Weekened at Home/Hiking Ancient Pilgrammage Road

Trip Start Jun 27, 2009
Trip End Jun 25, 2011

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Monday, October 23, 2006

I'm playing table Tennis on Thursday nights now, with all the other southern JET's...it's one of our little weekday group activities out here in the "inaka" (country). We play at the same time 15 or so 50-60 year olds play, they are incredible! They hit the ball so fast and are always drenched in sweat. After table tennis we head over to this large auditorium for taiko drumming practice. We have kind of adopted the local Taiko group, who couldn't be more welcoming and patient in helping teach us the basics needed to play this large traditional Japanese drum. using It's been a lot of fun so far, and really challenging! We have to read the music written in Japanese katakana! It takes a lot of coordination too but we sound pretty good when we play all together. We compare "reading" the music to learning a song on the radio - it's amazing to see the good taiko players in the group play for over 10 minutes without reading any music!

2 weekends ago we took a day trip into the mountains to a town called Hongu. We visited 2/3 'Best Onsen in Kansai Area.' The first was Kawa-yu Onsen where the heated water rises up through the banks of the river. On our walk down the riverbank Katherine yelled my name and told me to come quickly because she spotted a 'Mukade' or poisonous Japanese centipede!! I've only heard stories from other JET's about trips to the hospital after bites from smaller mukades...so this was so scary to see one about 9 inches long and with RED LEGS!!! So after we made it past the mukade, who was also moving rather fast down the steps....we were standing on the rocky river bank. At this onsen you can literally make your own onsen by digging out some of the stones and letting your hole fill with water! We opted for the permanent riverside onsen instead, but couldn't put our feet in for a long time as this was the hottest onsen I've been to yet! Lily walked across the onsen in the scalding hot water on a dare for 500 YEN!! haha We then met up with Dave, the JET who lives in Hongu, went to visit his new house, bbq-ed Japanese noodles and veggies, and enjoyed a classic movie that was on cable - ET!

The next day Lily and I met up with Justin and Tony in Kushimoto to go fishing. My predecessor left me 2 fishing rods in the trunk of my car so we decided to put them to use. We first went to the Koza River so Justin could try and catch some fresh water fish (with a net) for his fish tank - no luck, so next stop was the Kushimoto Fishing Port. We had no idea where to go, but found some serious fishermen and decided to try a spot near them. We were using mini shrimp as bait and soon after we put the bait in the water fish started to swarm! Lily caught the first little fish, and I tried to be brave and get the hook out but it was in pretty well...We walked over to a fisherman and said "Sumimasen!" and he helped get the hook out. Then he told us that the fish we caught was a type of 'fugu' or blowfish! We were so excited and ended up catching 3 more of the same kind. This type of blowfish doesn't have spikes so they weren't dangerous to touch. The real excitement was when Justin swooped in and caught a huge blow fish (with spikes) with the net! They swim really slowly so it wasn't as challenging, but still so cool! He was huge, maybe 7-8 inches long. He kept trying to poke him with the net so he would puff up but he never did. The same fisherman came over and told us not to touch and that this type was dangerous! Justin wanted to keep this one and put him in his fish tank, but I felt bad because he kept hitting his head against the side of the bucket, so we let them go :) There are 40 kinds of blow fish caught and grown in Japan and 10,000 tons of blow fish are eaten each year! There is an old Japanese expression, "I want to eat fugu, but I don't want to die." Since fugu's poison can lead to instantaneous deaths of diners, only licensed cooks are allowed to prepare fugu. Fugu dishes are usually expensive and one meal can cost $100-$200 per person at a restaurant. However, there are also inexpensive fugu dishes (from $15 to $20) available.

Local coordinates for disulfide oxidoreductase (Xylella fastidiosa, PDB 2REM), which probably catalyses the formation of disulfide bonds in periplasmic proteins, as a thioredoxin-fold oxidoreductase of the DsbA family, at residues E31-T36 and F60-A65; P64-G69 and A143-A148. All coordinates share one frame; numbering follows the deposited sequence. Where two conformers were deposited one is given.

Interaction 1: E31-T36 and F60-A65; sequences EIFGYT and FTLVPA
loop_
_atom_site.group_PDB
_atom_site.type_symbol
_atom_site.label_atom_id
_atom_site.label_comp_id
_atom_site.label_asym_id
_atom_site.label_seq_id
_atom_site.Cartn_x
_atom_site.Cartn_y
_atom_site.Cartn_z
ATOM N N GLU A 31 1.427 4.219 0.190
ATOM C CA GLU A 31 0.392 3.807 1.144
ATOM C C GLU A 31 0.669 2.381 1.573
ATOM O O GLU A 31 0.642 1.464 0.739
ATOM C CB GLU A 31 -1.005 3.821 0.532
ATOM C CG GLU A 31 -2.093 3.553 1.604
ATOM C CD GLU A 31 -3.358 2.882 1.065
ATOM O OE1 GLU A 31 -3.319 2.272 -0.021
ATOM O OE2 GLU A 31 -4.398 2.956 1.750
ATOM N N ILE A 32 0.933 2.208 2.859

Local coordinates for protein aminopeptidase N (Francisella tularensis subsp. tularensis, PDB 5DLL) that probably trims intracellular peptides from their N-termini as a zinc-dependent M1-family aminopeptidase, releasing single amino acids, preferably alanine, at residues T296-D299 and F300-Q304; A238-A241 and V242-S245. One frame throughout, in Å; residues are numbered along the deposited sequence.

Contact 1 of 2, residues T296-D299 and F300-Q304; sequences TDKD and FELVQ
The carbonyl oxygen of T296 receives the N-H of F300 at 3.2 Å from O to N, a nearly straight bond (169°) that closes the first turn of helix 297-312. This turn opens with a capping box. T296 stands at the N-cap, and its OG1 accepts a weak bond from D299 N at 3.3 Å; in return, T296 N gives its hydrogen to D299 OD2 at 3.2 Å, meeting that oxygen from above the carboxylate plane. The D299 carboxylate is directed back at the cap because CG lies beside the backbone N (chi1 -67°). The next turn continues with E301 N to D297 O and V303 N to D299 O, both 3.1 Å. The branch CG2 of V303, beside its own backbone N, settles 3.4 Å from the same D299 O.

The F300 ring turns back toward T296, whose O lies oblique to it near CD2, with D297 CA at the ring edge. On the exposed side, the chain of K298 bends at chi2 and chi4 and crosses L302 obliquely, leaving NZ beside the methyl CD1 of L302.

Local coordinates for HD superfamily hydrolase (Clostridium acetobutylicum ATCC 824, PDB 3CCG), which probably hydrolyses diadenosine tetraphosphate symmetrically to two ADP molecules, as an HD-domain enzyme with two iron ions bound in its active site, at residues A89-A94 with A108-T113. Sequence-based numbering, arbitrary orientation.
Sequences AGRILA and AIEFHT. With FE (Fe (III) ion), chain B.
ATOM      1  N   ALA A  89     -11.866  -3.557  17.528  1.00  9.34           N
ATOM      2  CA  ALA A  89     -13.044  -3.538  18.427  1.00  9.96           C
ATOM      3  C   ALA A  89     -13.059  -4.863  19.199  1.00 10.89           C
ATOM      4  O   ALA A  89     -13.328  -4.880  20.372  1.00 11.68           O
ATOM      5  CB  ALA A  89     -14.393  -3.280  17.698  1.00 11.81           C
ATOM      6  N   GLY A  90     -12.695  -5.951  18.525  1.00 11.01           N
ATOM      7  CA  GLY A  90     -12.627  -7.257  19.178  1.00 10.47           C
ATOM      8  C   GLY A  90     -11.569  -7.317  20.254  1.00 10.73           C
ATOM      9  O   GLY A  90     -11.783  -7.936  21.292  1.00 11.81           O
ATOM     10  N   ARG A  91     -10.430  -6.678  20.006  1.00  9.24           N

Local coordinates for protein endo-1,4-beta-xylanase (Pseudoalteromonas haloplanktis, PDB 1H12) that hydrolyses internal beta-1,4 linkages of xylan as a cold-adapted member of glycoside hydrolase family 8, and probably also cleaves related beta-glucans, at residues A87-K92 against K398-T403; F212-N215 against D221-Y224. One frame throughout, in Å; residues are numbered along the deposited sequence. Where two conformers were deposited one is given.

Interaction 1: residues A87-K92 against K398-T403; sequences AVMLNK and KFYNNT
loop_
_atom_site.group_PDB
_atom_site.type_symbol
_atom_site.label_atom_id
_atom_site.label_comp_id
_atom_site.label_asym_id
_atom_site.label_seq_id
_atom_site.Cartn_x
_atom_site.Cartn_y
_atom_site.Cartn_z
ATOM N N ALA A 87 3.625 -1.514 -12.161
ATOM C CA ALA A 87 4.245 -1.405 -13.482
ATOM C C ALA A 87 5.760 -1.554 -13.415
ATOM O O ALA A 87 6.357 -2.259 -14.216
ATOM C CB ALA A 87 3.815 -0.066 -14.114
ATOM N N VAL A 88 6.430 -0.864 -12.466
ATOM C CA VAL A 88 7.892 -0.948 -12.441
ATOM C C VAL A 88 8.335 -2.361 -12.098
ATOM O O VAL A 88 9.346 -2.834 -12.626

This week in school I've been starting out my lessons by giving each kid an English name. I remember how cool it was when I had a French name, and how my friends and I used to call each other by our French names outside of class-so I wanted to do the same thing for my students here. They thought every name was hilarious and each kid seemed to turn bright red from embarrassment as I gave them their name. Class favorites seem to be: Steve (they immediately yell out "Steven Spielberg"), Tom ("Tom Cruise"), Brad ("Brad Pitt-o"), Jessica (they yell out the name Jusco, the local department store), Sophia (the think is funny because it sounds like Mafia). I tried to reassure them that these are the most popular names in America!!